Measuring Latency Variation in the Internet
This is the companion web site to the paper “Measuring Latency Variation in the Internet”, which is currently under submission.
Data and scripts
The file below contains the scripts, BQL queries and intermediate data files used to produce the graphs in the paper:
- measuring-latency-variation.tar.gz (284MiB; sha1sum c963339efc5bdc9579e441a2f05480c2945f7c50)
Identifying queueing latency in the M-Labs dataset
This is a longer explanation of the algorithm to identify self-induced queueing than that given in the paper. For context, see the paper. The algorithm is implemented in analyse.py in the file linked above.
Our analysis is based upon the fact that for some flows, we have observed a distinct pattern where the sample RTT increases over the lifetime of the flow until a congestion event1, then sharply decreases afterwards. An example of this pattern is seen in Figure 1. We believe it is reasonable to assume that when this pattern occurs, the drop in RTT is because the queueing delay induced by the flow dissipates as it slows down. Thus, with this sharp correlation between a congestion event and a subsequent drop in RTT, we can measure the magnitude of the drop and use it as a measure of (the lower bound of) queueing delay.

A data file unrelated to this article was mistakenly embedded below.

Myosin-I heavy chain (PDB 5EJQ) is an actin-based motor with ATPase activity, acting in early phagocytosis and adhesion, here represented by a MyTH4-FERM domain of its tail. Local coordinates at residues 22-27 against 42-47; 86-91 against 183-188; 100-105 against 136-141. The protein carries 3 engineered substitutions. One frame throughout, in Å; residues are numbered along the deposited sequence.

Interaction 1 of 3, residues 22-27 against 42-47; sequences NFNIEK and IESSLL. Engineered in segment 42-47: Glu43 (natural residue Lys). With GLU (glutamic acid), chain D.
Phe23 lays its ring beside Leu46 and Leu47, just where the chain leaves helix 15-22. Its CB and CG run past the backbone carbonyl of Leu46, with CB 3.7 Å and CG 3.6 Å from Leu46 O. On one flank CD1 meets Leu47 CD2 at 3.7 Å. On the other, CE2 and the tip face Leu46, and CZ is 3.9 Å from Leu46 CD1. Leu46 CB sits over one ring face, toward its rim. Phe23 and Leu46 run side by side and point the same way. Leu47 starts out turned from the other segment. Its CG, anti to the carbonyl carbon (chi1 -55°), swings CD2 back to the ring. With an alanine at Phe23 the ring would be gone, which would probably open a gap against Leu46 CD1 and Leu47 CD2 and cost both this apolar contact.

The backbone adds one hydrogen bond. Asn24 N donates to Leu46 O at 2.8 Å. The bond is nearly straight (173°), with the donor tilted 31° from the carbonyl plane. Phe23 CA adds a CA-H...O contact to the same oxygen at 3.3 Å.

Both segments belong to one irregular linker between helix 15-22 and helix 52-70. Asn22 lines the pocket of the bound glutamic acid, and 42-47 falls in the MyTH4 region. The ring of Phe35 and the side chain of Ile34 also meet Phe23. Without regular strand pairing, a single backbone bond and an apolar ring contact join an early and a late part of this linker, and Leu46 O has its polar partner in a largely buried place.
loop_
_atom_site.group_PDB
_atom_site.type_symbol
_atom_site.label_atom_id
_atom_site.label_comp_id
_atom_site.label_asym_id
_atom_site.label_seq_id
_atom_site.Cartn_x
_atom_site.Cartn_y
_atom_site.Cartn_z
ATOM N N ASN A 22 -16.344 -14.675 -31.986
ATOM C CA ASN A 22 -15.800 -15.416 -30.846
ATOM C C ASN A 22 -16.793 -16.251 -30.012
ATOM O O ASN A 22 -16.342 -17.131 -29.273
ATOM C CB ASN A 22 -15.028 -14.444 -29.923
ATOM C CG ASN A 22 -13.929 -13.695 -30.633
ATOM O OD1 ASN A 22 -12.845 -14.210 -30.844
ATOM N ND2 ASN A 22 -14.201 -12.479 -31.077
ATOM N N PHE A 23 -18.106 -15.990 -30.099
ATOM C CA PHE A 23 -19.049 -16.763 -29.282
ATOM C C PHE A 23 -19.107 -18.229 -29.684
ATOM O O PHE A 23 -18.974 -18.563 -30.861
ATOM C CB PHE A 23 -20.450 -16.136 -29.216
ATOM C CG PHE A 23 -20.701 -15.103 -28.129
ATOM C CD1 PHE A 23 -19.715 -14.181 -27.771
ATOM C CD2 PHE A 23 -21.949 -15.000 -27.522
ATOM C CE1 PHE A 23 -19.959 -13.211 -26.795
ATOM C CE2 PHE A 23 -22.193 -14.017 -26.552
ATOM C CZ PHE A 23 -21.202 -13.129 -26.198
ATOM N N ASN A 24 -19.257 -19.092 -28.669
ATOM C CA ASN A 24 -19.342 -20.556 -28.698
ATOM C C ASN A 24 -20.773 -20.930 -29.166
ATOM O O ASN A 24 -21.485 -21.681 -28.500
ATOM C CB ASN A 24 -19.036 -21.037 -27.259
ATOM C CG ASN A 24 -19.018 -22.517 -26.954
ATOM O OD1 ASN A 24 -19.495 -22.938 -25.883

We limit the analysis to flows that have exactly one congestion event, and spend the larger part of its lifetime being limited by the congestion window (and not by other factors such as the receiver window or sender processing). Additionally, we filter out flows that run for less than 9 seconds, or transfer less than 0.2 MB of data. For the remaining flows, we identify the pattern mentioned above by the following algorithm:
Find three values:
first_rtt, the first non-zero RTT sample;
cong_rtt, the RTT sample at the congestion event; and
cong_rtt_next, the first RTT sample after the congestion event that is different from
Compute the differences between
cong_rtt_ next. If both of these values are above 40 ms2, return the difference between
We found this basic algorithm to give good results in itself. However, we found that it could be improved further by the following refinements of the basic detection algorithm:
cong_rtt, use the median of
cong_rttand the two previous RTT samples. This weeds out tests where only a single RTT sample (coinciding with the congestion event) is higher than the baseline.
cong_rtt_next, use the minimum of the five measurements immediately following the first RTT sample that is different from
cong_rtt. This makes sure we include cases where the decrease after the congestion event is not instant, but happens over a couple of RTT samples.
Compute the maximum span between the largest and smallest RTT sample in a sliding window of 10 data samples over the time period following the point of
cong_rtt_next. If this span is higher than the drop in RTT after the congestion event, filter out the flow.